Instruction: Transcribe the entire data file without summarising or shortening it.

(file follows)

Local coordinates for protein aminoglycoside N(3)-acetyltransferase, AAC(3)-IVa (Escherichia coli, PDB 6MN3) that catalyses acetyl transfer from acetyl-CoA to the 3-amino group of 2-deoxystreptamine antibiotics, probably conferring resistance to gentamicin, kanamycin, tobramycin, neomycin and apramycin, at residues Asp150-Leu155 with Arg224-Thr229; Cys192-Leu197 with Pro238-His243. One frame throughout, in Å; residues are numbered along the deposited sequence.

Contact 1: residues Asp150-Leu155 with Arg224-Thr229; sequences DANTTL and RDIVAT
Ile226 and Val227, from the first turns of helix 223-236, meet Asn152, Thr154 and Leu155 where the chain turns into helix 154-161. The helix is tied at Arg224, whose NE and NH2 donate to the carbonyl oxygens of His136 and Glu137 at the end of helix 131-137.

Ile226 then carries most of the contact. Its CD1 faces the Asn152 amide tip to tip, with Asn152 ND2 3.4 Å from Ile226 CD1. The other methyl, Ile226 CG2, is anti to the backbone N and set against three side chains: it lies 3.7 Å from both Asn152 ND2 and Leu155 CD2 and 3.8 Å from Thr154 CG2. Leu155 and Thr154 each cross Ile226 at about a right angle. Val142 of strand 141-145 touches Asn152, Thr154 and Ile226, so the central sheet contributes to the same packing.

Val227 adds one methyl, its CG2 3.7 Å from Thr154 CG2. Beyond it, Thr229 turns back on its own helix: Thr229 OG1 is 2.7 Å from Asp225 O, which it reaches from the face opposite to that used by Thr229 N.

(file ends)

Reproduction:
Local coordinates for protein aminoglycoside N(3)-acetyltransferase, AAC(3)-IVa (Escherichia coli, PDB 6MN3) that catalyses acetyl transfer from acetyl-CoA to the 3-amino group of 2-deoxystreptamine antibiotics, probably conferring resistance to gentamicin, kanamycin, tobramycin, neomycin and apramycin, at residues Asp150-Leu155 with Arg224-Thr229; Cys192-Leu197 with Pro238-His243. One frame throughout, in Å; residues are numbered along the deposited sequence.

Contact 1: residues Asp150-Leu155 with Arg224-Thr229; sequences DANTTL and RDIVAT
Ile226 and Val227, from the first turns of helix 223-236, meet Asn152, Thr154 and Leu155 where the chain turns into helix 154-161. The helix is tied at Arg224, whose NE and NH2 donate to the carbonyl oxygens of His136 and Glu137 at the end of helix 131-137.

Ile226 then carries most of the contact. Its CD1 faces the Asn152 amide tip to tip, with Asn152 ND2 3.4 Å from Ile226 CD1. The other methyl, Ile226 CG2, is anti to the backbone N and set against three side chains: it lies 3.7 Å from both Asn152 ND2 and Leu155 CD2 and 3.8 Å from Thr154 CG2. Leu155 and Thr154 each cross Ile226 at about a right angle. Val142 of strand 141-145 touches Asn152, Thr154 and Ile226, so the central sheet contributes to the same packing.

Val227 adds one methyl, its CG2 3.7 Å from Thr154 CG2. Beyond it, Thr229 turns back on its own helix: Thr229 OG1 is 2.7 Å from Asp225 O, which it reaches from the face opposite to that used by Thr229 N.